“With over six years of experience working with children, I have full confidence in my ability to be an asset to your elf team!”
In my defense, even as a freshman in college, I was still a big kid inside. I was envisioning my elf experience to be like a scene out of an iconic Christmas movie. I would hand out candy canes to smiling kiddies, hoist little boys and girls onto Santa’s lap, listen to bubbly recitations of toy-filled Christmas wish lists, and push gleeful children down a slide into a sea of puffy, cotton clouds. As a Christmas elf, I would have the power to make so many childhood wishes come true. I would be part of the spirit of Christmas!
I showed up to the first day of training at Macy’s flagship New York City store. Getting in character, I practically skipped all the way there. When I entered through the huge golden doors of the mega-retailer, I was bombarded by sales people wearing Santa hats trying to sell me luxury bags I couldn’t afford, and the overwhelming scent of perfume.
“Where do I go for training for SantaLand?” I asked a sleepy looking security guard.
“You have to go through the employee entrance around the back,” he explained. Keep reading »
I am a black woman and my best friend is a gay man. He came out to me the summer between our senior year of high school and our freshman year of college.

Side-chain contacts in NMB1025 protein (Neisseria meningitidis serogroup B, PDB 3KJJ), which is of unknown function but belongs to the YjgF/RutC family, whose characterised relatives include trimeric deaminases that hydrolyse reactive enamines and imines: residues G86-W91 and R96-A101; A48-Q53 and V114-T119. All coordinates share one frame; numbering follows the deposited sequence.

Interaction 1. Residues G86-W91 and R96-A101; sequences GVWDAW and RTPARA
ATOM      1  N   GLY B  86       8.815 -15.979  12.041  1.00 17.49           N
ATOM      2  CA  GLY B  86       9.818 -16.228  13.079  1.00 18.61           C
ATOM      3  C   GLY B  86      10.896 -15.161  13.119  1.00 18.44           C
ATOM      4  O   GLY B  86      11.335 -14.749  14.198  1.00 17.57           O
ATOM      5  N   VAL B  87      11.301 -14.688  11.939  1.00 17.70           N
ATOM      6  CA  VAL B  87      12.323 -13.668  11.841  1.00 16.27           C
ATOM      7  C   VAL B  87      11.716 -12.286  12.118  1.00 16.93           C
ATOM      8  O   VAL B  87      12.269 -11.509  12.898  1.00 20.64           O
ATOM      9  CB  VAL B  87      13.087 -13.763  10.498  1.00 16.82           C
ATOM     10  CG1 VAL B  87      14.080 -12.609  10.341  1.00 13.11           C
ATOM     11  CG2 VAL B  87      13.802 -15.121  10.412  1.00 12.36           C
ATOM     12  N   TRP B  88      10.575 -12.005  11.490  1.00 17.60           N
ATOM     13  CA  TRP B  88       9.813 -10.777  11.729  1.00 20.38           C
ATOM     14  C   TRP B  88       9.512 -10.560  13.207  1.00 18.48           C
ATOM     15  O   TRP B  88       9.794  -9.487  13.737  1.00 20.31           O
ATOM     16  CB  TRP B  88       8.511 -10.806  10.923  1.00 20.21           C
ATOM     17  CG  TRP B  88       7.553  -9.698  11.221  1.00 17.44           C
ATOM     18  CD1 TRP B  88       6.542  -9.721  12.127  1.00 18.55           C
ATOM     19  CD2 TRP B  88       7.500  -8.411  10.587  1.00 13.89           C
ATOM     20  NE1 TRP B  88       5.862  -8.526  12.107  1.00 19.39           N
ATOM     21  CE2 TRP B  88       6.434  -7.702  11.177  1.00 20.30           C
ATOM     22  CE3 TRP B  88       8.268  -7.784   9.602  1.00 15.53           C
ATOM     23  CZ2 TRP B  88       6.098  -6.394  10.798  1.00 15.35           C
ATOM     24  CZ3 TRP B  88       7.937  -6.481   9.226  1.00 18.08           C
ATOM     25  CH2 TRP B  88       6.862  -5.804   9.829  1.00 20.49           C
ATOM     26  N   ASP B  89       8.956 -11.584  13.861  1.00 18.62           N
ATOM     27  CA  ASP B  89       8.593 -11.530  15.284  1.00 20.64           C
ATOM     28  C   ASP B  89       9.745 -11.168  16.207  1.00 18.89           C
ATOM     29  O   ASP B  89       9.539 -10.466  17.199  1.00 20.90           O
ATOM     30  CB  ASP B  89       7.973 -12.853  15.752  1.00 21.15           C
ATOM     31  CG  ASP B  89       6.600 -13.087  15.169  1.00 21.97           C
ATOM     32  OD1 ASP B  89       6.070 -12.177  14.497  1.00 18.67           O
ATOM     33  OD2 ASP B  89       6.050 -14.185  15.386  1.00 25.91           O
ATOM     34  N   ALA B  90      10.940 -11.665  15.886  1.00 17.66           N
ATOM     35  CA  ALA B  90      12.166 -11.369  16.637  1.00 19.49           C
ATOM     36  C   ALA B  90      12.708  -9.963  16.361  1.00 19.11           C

“I really need to tell you something,” he began, while driving us home from our summer job at the local pool. I didn’t know what to expect — an admission of love, maybe? That would be awkward.
He pulled the car over, then stared deeply into my eyes and said, “I’m gay.”
I breathed a sigh of relief.
“Oh, that’s cool with me,” I replied.
He was excited that we would remain friends and was especially happy to have someone to go out and “meet boys” with. Together we frequented New York City’s gay clubs and bars, more often than the straight ones. Splash, Therapy or Barracuda, but The Ritz was a mutual favorite. It was a two-floor bar with a huge dance floor, usually jam packed with sweaty, shirtless men by 1 a.m. The environment offered us both freedoms: I could be as black as I wanted: dance to Beyonce’s “Single Ladies,” twerk it, shake it and break it (while being applauded), and he could be as gay as he wanted. Keep reading »